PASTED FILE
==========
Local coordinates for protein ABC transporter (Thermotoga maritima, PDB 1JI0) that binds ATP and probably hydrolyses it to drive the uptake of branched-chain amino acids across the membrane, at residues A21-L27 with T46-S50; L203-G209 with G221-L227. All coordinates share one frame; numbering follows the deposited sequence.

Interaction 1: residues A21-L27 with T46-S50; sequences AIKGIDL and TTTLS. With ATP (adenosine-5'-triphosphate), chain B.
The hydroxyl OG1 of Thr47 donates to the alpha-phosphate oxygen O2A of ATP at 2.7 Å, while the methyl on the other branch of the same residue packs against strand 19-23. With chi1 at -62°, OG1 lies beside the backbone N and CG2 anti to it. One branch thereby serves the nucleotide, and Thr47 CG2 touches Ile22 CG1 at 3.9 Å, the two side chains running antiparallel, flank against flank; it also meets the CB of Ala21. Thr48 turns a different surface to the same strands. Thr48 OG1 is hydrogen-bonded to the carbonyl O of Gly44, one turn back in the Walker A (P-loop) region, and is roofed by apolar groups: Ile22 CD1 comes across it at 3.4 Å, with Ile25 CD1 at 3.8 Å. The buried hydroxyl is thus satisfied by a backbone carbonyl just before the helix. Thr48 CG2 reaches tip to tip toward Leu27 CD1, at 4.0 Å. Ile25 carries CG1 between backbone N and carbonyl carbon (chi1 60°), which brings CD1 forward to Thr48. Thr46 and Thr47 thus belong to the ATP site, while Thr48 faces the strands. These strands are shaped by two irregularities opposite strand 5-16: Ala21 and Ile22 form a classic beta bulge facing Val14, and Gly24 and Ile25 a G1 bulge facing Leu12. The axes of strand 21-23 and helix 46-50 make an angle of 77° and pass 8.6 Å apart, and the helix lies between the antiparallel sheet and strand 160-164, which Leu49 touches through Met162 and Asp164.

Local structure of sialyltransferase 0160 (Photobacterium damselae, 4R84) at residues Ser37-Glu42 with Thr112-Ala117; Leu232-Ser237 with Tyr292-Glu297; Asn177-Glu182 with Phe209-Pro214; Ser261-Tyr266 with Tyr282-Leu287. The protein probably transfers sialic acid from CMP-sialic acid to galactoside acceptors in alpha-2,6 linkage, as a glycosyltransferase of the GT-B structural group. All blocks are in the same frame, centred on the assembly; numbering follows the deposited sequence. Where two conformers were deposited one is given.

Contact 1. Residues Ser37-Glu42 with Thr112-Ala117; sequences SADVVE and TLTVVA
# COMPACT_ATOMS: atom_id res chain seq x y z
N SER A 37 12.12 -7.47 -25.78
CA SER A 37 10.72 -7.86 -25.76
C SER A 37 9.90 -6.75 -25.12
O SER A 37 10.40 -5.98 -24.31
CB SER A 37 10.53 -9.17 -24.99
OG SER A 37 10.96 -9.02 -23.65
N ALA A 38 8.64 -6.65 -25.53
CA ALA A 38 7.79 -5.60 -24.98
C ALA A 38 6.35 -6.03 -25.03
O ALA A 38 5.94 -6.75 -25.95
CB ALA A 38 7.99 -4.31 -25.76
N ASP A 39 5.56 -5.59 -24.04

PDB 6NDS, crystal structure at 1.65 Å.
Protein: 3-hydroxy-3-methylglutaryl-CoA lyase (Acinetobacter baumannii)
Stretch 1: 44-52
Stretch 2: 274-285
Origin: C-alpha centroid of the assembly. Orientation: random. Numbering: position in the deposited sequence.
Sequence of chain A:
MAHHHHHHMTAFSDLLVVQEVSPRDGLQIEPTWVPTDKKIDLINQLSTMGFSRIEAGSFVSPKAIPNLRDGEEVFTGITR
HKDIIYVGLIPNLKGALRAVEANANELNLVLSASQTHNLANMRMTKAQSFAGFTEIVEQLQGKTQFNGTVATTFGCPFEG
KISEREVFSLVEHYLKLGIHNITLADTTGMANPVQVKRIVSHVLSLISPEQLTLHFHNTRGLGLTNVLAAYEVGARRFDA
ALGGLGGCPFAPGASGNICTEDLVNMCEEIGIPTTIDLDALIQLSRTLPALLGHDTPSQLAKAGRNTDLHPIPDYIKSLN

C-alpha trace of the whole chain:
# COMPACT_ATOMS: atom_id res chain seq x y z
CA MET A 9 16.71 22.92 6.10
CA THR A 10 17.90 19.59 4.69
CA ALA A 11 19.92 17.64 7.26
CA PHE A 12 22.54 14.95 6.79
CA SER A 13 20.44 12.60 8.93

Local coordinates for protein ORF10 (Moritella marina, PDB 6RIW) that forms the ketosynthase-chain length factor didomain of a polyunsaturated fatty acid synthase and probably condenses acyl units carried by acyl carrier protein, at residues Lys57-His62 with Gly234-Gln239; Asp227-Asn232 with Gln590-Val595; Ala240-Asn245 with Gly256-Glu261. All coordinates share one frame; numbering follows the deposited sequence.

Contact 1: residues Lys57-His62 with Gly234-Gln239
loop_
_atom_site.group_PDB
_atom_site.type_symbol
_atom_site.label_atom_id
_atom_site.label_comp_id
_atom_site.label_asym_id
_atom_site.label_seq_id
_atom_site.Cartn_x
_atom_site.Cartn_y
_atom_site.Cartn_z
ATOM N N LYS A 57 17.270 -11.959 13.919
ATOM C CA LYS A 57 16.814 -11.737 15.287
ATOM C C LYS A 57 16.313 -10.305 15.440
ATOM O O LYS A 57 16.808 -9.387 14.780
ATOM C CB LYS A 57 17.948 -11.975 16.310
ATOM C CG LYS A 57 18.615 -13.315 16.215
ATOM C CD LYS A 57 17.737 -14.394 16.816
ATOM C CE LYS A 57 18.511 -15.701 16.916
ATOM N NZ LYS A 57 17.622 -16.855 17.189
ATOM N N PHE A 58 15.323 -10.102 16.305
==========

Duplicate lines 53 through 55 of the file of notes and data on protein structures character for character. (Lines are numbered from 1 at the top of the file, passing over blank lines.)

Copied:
ATOM C CG LYS A 57 18.615 -13.315 16.215
ATOM C CD LYS A 57 17.737 -14.394 16.816
ATOM C CE LYS A 57 18.511 -15.701 16.916